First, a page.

The CIA got it right when it came to digital and mobile technology

December 23, 2015 5:28 pm

 The CIA got it right when it came to digital and mobile technology. Photo / Getty Images

Way back in the futuristic year 2000, the CIA convened a group of
experts from outside the agency. Their mission: to gaze into the near
future and predict what 2015 would look like.
The result was a
70-page report covering everything from the rise of nanotechnology
through oil shocks and demographic change to the fate of the global
Fifteen years later, how right were they about the
future? Many of their conclusions were uncontroversial: water would
still be wet, sugar would still be sweet, and ethnic and religious
tensions would continue to drive conflict in nations where governance is
poor. But other predictions have fallen flat – such as the notion we’d
all be eating cloned beef burgers, or that North and South Korea would
be unified.
Here’s a look at what they got right and wrong about the world of today.
The internet revolution: RIGHT
CIA’s experts correctly predicted the explosion in digital and mobile
technology which has transformed the world as we know it.

“Universal wireless cellular communications,” they said, would
create “the biggest global transformation since the industrial
revolution.” Looking at the way smartphones have proliferated across the
planet, putting seven times more computing power than the chess
computer which beat Garry Kasparov into the palm of your hand, who could
The “IT revolution”, as they called it, would also
have political consequences. In the Middle East, a “web-connected
opposition” would pose new challenges to authoritarian regimes – as it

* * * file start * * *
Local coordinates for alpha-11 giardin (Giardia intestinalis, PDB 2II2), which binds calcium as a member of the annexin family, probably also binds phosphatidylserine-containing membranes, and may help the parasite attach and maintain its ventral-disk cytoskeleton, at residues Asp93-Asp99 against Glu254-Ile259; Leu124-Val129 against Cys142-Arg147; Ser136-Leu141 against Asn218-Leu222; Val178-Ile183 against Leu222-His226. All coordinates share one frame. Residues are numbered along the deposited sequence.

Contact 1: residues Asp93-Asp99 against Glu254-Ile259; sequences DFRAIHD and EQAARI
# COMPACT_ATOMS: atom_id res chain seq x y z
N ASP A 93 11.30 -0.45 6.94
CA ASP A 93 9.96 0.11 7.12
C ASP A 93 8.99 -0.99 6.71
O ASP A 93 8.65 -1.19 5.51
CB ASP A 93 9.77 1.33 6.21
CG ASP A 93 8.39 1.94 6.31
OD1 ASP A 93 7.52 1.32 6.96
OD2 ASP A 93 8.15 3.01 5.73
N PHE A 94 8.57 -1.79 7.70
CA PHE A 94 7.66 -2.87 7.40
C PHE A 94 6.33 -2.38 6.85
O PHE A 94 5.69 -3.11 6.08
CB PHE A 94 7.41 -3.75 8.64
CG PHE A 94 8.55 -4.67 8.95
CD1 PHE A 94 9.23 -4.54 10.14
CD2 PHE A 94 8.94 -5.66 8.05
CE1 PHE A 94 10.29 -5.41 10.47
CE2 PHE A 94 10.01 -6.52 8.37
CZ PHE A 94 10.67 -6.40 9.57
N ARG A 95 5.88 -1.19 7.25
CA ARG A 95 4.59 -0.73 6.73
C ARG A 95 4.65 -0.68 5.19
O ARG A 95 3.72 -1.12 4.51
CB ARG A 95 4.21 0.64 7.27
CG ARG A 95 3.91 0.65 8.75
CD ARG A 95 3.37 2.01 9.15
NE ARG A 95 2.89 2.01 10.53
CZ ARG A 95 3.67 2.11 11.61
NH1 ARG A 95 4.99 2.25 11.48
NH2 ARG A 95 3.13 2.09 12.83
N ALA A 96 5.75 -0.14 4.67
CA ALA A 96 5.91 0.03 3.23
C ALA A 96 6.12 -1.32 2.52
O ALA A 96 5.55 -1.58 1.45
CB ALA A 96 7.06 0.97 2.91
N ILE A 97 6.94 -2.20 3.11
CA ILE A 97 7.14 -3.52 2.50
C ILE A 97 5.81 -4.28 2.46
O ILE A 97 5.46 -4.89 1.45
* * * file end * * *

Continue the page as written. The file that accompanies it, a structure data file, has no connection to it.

did in the Arab Spring.
Meanwhile, the same technologies would
create new avenues for conflict between states. This was borne out in
reality by Chinese and Russian cyber-attacks in the and by America’s
own use of a computer virus, Stuxnet, to sabotage the Iranian nuclear
The biotech boom: HALF-RIGHT
CIA was overly optimistic about the effects of biotechnology. Personal
genomic profiling and artificially grown replacement organs would be
commonplace, it said. Animals would be cloned to provide meat, while
terrorists would genetically engineer new and dangerous diseases.
even raised the spectre of the super-rich living “dramatically” longer
than everybody else thanks to advances in medical technology.
of this now seems fanciful. But in two areas the CIA was right. The
price of genomics has dropped dramatically in the past five years.
it was right about GM crops. Despite opposition, GM breeds have swept
across the world, accounting for 82 per cent of global soy bean
hectares, 68 per cent of cotton, and 30 per cent of maize.
The rise of Russia: WRONG
CIA could see that Russia might react badly to its loss of superpower
status, and that it would use its gas reserves as a lever to regain it.
resistance to the “new American century” – as one contemporary
think-tank termed it – is an explicit concern of Russian foreign policy.
But the CIA thought that the “most likely outcome” would be a weak
Russia. Instead, Vladimir Putin has built a web of influence from Greece
to Syria, intervening in foreign wars, annexing new territory, and
frustrating Western ambitions.
Other failed geopolitical
predictions include the reunification of North and South Korea and the